Plugins in the DFID site

I’m chuffed to see Puffbox and the Department for International Development (DFID) launch the new DFID group blog. Naturally it’s always nice to see our government open up to us, the people of Britain, but I’m particularly gratified that they’re using some of my WordPress plugins to do it.

The map page on the DFID blog is powered by my Author Locations plugin. Author Locations allows each author on the WordPress blog to set their current location in the world. The plugin also provides a new template tag and shortcode which allows the output of a Google map with pins showing all the authors; clicking on each pin pops an infoWindow bubble which briefly introduces the author and links to their latest post. Naturally, the list of authors is marked up with the semantically rich hCard and geo microformats.

The front page on the DFID blog is powered by my Author Listings plugin. Author Listings provides template tags to list the active and inactive authors. Parameters on the template tags allows you to specify how many days an author needs to have been quiet for before they are considered inactive. The list of authors can include a title, summary, etc of each authors’ recent post. Again, the list of authors is marked up with the semantic goodness of hCard.

The third plugin is a little more crafty. The User Photo plugin, by Weston Ruter, is an excellent plugin, providing each author on the blog with their own photo. (Did you guess that from the plugin name? Am I overexplaining?) The only flaw was that Puffbox, the producers of the new DFID group blog, wanted square thumbnails and that’s not something that the User Photo plugin does. Faced with this I didn’t want to go patching (editing) the User Photo plugin; I didn’t want to fork (launch a competing, altered, version of the plugin); and I certainly didn’t want to write a new user photo plugin from scratch when most of the work was already there. The solution was to write something which snuck in and cropped the uploaded files intended for User Photo (UP), and then got out of the way to let UP do it’s stuff. So Square Thumbnails for User Photo does exactly that, it sneaks in with a bit of JavaScript UI which allows the user to crop their photo to a square, then saves it in the UP format and leaves UP to it’s business. I’m pleased with how this one turned out.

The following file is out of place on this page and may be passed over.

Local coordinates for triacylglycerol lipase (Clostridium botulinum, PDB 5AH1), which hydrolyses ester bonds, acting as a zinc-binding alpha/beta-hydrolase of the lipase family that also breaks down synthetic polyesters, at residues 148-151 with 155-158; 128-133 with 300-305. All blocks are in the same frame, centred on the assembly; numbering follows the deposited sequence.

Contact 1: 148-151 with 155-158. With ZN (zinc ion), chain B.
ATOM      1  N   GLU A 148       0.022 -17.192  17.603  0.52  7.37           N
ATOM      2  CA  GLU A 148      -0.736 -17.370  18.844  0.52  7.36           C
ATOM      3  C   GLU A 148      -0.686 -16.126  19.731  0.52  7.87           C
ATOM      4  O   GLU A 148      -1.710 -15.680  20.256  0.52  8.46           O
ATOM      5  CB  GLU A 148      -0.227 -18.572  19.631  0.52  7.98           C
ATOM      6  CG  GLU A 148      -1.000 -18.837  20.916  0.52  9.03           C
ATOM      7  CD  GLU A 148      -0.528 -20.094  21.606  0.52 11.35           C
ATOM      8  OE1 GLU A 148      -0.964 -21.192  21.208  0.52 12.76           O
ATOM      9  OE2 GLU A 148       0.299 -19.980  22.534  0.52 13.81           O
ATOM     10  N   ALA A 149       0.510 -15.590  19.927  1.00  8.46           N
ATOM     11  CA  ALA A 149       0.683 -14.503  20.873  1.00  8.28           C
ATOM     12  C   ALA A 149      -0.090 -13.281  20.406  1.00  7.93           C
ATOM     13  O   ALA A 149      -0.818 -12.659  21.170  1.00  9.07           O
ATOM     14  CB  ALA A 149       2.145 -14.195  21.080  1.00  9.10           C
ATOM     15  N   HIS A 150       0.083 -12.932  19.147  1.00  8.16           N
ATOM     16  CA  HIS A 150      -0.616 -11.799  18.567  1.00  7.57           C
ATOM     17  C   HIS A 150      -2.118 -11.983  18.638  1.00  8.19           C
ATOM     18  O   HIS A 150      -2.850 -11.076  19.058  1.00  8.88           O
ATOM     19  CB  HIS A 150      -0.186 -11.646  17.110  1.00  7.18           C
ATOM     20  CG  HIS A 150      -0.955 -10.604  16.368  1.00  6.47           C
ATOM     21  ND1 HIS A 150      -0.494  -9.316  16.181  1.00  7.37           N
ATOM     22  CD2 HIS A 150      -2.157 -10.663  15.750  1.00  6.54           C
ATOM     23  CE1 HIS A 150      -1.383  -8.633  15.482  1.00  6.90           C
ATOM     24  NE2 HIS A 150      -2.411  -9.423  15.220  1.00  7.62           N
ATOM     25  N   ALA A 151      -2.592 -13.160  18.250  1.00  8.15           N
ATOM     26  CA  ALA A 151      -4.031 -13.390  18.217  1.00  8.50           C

For all of these plugins, my recent discovery of John Godley‘s WordPress plugin base class was a great help. The plugin base class is a bit of programming code goodness which provides all sorts of handy functionality and shortcuts, all of which make writing plugins much easier. To my mind the most awesome facility provided by the class is the ability to use templates in a plugin which can be overriden by the theme designer… as John says:

…one golden rule of plugin creation is that someone will always want to change the formatting and style of your output…

…and of course the moment the theme designer changes plugin code, updating that plugin becomes much harder; particularly now WordPress provides the ability to automatically update plugins (which also automatically overrides any plugin changes). The plugin base class doesn’t have a download site, but if you download any of John’s other plugins you’ll get it included; and remember kids, if you’re using code developed by John, which he provides for free and invests his time supporting, a donation is only fair.

Last but not at all least: Puffbox and Tony Parsons have done a superb job on the production and design, respectively, of this blog. I’m looking forward to seeing where our foreign aid money goes, and how it gets spent.

Some other coverage from around the web:

One thought on “Plugins in the DFID site

  1. Pingback: Mission Creep | Neil Williams » Blog Archive » Three cheers for the DFID bloggers (or Officials: Unofficial)

Leave a Reply

Your email address will not be published. Required fields are marked *

You may use these HTML tags and attributes: <a href="" title=""> <abbr title=""> <acronym title=""> <b> <blockquote cite=""> <cite> <code> <del datetime=""> <em> <i> <q cite=""> <strike> <strong>